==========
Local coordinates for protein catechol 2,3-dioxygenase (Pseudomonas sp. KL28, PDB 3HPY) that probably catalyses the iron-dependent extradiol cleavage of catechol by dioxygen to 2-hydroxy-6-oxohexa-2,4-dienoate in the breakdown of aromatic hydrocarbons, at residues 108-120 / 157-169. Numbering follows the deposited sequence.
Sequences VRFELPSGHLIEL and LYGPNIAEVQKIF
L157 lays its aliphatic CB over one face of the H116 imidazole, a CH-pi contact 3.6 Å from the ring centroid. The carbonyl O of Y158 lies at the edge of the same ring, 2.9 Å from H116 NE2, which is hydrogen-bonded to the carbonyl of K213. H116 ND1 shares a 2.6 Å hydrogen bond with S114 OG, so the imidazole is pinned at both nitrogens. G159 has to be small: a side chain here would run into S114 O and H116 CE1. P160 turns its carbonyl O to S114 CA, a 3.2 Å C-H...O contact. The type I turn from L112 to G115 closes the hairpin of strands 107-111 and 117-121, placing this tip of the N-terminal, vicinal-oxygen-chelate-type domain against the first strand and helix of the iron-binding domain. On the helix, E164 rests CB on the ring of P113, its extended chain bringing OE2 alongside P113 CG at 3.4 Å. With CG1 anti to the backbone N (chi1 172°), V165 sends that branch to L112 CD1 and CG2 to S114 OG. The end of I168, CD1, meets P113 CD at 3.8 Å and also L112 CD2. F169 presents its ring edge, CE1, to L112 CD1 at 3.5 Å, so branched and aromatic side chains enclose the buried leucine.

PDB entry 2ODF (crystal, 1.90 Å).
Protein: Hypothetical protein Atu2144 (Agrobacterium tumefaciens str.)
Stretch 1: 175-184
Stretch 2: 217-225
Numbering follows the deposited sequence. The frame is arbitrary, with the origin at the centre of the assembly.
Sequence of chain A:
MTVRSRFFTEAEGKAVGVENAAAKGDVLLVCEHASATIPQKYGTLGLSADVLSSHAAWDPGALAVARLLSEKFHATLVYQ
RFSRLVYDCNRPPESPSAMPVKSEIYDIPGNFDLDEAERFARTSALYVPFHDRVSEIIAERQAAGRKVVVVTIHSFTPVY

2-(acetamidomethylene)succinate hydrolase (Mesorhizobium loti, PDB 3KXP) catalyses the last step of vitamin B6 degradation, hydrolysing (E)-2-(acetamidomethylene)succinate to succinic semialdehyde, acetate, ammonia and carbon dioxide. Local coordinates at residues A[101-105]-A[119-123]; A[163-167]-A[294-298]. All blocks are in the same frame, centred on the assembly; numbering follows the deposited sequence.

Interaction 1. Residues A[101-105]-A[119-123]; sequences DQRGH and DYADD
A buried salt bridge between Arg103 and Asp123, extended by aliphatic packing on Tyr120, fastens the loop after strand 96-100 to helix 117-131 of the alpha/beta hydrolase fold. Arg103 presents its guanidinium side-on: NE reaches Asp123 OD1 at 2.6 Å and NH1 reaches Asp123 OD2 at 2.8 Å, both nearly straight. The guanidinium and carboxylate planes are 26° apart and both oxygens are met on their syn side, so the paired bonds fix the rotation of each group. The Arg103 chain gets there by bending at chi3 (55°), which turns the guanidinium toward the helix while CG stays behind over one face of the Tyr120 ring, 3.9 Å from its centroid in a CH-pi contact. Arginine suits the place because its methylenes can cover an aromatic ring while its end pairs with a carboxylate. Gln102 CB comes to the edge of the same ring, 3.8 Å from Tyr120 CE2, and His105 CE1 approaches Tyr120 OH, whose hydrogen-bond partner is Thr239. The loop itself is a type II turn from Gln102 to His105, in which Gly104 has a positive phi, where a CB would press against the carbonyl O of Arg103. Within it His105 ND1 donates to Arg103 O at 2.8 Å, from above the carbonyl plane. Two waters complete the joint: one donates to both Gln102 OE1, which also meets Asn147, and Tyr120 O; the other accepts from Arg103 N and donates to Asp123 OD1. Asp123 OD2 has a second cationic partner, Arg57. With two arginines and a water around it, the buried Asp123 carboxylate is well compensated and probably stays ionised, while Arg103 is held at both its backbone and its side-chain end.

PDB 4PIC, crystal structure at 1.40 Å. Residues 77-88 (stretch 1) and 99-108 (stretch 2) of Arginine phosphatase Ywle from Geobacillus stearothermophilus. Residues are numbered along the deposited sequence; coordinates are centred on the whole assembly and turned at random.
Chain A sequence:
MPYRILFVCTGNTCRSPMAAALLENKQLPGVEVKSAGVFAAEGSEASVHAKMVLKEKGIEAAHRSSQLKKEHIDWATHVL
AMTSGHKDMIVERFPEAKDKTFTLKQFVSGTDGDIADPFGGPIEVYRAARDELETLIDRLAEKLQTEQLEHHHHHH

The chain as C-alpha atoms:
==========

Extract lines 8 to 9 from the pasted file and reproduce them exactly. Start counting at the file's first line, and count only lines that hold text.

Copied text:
Numbering follows the deposited sequence. The frame is arbitrary, with the origin at the centre of the assembly.
Sequence of chain A: